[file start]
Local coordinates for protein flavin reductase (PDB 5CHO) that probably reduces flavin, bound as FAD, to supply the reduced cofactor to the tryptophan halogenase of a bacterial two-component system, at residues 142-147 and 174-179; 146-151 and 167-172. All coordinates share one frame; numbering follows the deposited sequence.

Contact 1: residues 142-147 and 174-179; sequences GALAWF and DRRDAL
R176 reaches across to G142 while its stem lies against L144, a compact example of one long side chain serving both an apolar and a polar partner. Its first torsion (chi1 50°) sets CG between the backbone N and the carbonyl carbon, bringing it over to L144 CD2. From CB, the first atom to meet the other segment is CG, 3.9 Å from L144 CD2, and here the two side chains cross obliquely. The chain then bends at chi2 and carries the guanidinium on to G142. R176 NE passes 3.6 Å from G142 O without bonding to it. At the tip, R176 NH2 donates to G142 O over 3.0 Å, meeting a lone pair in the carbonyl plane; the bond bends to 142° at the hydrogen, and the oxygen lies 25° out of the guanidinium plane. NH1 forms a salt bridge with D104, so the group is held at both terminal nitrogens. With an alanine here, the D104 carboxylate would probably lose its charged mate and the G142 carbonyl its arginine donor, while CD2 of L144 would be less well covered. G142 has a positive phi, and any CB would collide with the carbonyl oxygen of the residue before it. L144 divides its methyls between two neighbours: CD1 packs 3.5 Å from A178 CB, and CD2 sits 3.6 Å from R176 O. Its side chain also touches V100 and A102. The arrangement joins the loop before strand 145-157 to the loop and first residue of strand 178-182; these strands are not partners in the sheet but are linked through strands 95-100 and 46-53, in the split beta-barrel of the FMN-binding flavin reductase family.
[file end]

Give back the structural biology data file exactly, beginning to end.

Local coordinates for protein flavin reductase (PDB 5CHO) that probably reduces flavin, bound as FAD, to supply the reduced cofactor to the tryptophan halogenase of a bacterial two-component system, at residues 142-147 and 174-179; 146-151 and 167-172. All coordinates share one frame; numbering follows the deposited sequence.

Contact 1: residues 142-147 and 174-179; sequences GALAWF and DRRDAL
R176 reaches across to G142 while its stem lies against L144, a compact example of one long side chain serving both an apolar and a polar partner. Its first torsion (chi1 50°) sets CG between the backbone N and the carbonyl carbon, bringing it over to L144 CD2. From CB, the first atom to meet the other segment is CG, 3.9 Å from L144 CD2, and here the two side chains cross obliquely. The chain then bends at chi2 and carries the guanidinium on to G142. R176 NE passes 3.6 Å from G142 O without bonding to it. At the tip, R176 NH2 donates to G142 O over 3.0 Å, meeting a lone pair in the carbonyl plane; the bond bends to 142° at the hydrogen, and the oxygen lies 25° out of the guanidinium plane. NH1 forms a salt bridge with D104, so the group is held at both terminal nitrogens. With an alanine here, the D104 carboxylate would probably lose its charged mate and the G142 carbonyl its arginine donor, while CD2 of L144 would be less well covered. G142 has a positive phi, and any CB would collide with the carbonyl oxygen of the residue before it. L144 divides its methyls between two neighbours: CD1 packs 3.5 Å from A178 CB, and CD2 sits 3.6 Å from R176 O. Its side chain also touches V100 and A102. The arrangement joins the loop before strand 145-157 to the loop and first residue of strand 178-182; these strands are not partners in the sheet but are linked through strands 95-100 and 46-53, in the split beta-barrel of the FMN-binding flavin reductase family.